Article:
This is a topic that I could go into for a long time, but will avoid doing so within this blog post. Instead, let’s just keep things simple and ensure your data is backed up to the cloud. And make sure you can easily recover from a failed hard disk and be back up and running within hours, not weeks.


Notes on Failing Disks

Important to note that if you are working with a failing disk, then you can pretty much throw all of the above out of the window. Give it a go, but it’ll probably fail. You are probably best off getting a new disk drive and installing Windows 10 from scratch then you can copy the files over that you need (and backing them up to the cloud!). It’s a bit painful doing this but often it’s the only route when the disk drive has gone past the point of no return and is intermittently failing and doing random things. I’ve seen random things such as monitors flashing on/off with the Windows desktop going blank then back again on a repeat through to disk recovery software failing when it tries to read one single bit of data on the disk, usually about 95% into the process. It’s always best not to get to this point. Some other nuances I’ve seen is that BIOS wasn’t detecting the disk after an apparent successful clone, yet I could see the drive in Windows Device Manager when plugged into another machine, but it wasn’t showing up in Windows Disk Management. All very odd.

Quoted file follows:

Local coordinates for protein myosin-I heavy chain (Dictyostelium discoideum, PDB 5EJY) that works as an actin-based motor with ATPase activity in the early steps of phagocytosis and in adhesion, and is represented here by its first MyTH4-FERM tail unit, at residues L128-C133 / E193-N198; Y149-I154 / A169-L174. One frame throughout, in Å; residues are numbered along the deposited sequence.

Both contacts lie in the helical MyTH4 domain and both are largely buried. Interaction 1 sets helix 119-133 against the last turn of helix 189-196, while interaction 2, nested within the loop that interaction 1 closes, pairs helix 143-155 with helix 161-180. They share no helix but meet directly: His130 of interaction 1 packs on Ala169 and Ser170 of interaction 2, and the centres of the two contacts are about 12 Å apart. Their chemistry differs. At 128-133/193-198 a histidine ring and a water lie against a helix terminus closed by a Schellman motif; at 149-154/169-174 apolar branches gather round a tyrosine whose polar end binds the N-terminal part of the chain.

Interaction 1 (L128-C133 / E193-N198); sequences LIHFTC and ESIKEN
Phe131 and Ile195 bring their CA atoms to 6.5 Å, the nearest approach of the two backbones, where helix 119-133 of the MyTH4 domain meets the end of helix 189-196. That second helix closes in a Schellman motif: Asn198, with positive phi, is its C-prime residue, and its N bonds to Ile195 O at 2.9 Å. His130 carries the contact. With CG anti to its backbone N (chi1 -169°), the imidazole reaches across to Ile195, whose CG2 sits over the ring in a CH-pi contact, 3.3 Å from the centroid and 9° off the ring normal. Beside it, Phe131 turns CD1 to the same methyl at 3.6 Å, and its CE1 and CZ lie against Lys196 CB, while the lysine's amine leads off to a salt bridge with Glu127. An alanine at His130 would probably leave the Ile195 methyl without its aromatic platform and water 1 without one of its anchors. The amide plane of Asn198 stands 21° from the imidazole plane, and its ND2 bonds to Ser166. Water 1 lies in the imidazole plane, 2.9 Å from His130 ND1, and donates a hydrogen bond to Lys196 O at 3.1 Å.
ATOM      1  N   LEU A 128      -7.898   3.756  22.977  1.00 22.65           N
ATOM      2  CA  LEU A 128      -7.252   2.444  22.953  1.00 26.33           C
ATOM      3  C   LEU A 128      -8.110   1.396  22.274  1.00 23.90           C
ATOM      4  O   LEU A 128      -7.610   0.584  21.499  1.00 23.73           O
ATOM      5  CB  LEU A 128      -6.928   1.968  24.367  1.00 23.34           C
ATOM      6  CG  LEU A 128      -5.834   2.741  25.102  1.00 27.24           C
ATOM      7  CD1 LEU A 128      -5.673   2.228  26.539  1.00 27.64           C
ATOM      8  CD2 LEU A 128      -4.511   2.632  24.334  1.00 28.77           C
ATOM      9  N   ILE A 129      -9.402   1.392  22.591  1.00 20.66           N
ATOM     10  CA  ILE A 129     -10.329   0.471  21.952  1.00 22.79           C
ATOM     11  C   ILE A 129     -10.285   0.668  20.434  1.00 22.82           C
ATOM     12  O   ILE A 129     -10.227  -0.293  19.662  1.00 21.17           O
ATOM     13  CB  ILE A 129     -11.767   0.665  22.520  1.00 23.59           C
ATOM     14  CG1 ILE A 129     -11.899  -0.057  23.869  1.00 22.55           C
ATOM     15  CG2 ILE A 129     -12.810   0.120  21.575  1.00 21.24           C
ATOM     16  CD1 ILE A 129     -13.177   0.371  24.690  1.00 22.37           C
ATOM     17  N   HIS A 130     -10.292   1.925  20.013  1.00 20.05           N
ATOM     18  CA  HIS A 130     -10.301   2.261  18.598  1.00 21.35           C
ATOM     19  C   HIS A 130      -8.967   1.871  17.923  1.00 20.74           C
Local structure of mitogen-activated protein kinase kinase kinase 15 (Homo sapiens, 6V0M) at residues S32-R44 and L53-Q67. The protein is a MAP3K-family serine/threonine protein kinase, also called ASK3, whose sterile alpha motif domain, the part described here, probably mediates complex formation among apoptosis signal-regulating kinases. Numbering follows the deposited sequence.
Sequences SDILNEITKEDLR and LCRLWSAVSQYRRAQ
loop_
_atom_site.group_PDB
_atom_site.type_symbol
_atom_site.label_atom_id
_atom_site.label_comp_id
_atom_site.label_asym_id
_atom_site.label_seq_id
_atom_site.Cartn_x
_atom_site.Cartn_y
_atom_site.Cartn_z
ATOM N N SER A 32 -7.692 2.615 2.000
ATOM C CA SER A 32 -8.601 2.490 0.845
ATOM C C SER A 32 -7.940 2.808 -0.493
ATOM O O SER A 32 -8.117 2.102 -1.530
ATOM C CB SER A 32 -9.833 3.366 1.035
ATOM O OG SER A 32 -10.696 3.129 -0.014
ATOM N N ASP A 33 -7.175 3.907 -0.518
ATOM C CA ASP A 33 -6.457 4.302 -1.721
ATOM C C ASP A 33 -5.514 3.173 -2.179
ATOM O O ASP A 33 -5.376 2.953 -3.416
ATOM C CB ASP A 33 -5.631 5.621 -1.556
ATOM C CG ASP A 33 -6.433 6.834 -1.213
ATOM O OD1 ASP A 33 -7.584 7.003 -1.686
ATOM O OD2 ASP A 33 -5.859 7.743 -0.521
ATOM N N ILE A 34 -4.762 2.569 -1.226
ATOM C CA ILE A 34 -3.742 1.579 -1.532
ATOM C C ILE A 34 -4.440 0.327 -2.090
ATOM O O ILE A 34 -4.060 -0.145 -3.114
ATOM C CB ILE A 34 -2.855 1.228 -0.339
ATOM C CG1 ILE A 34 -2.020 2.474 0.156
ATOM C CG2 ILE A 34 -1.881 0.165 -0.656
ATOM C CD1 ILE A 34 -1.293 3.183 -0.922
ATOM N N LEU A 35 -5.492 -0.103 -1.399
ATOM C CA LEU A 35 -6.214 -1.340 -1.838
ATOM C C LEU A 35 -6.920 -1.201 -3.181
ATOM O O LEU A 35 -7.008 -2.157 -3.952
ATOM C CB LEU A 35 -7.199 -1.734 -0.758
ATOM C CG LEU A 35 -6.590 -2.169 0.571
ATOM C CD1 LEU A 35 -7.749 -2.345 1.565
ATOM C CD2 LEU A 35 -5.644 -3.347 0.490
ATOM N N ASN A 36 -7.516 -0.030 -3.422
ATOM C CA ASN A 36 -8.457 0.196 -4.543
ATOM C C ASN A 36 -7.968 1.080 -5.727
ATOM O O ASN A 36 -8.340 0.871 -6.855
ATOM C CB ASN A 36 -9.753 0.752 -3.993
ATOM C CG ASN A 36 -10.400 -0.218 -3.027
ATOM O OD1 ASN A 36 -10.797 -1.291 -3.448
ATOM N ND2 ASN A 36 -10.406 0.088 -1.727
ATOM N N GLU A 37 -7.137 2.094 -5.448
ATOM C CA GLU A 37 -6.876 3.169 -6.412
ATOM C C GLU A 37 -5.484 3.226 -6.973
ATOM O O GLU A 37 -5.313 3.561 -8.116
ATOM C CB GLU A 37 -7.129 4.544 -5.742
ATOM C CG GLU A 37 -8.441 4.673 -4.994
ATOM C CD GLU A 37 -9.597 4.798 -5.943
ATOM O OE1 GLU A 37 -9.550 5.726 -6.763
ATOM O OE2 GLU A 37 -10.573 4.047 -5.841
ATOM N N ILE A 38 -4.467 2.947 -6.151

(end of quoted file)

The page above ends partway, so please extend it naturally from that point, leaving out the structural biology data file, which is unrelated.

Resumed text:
When thing get to this point, it’s time to just give up on the old disk, get Windows installed on a brand new one and salvage what you can. Learn your lesson and don’t make the same mistake twice. There are advanced recovery (and costly) options available to do deep dive recovery of data, which again on failing disks can even still be a bit hit and miss so you could be throwing good money after bad trying to recover this data, but it all depends on how important that data is to you.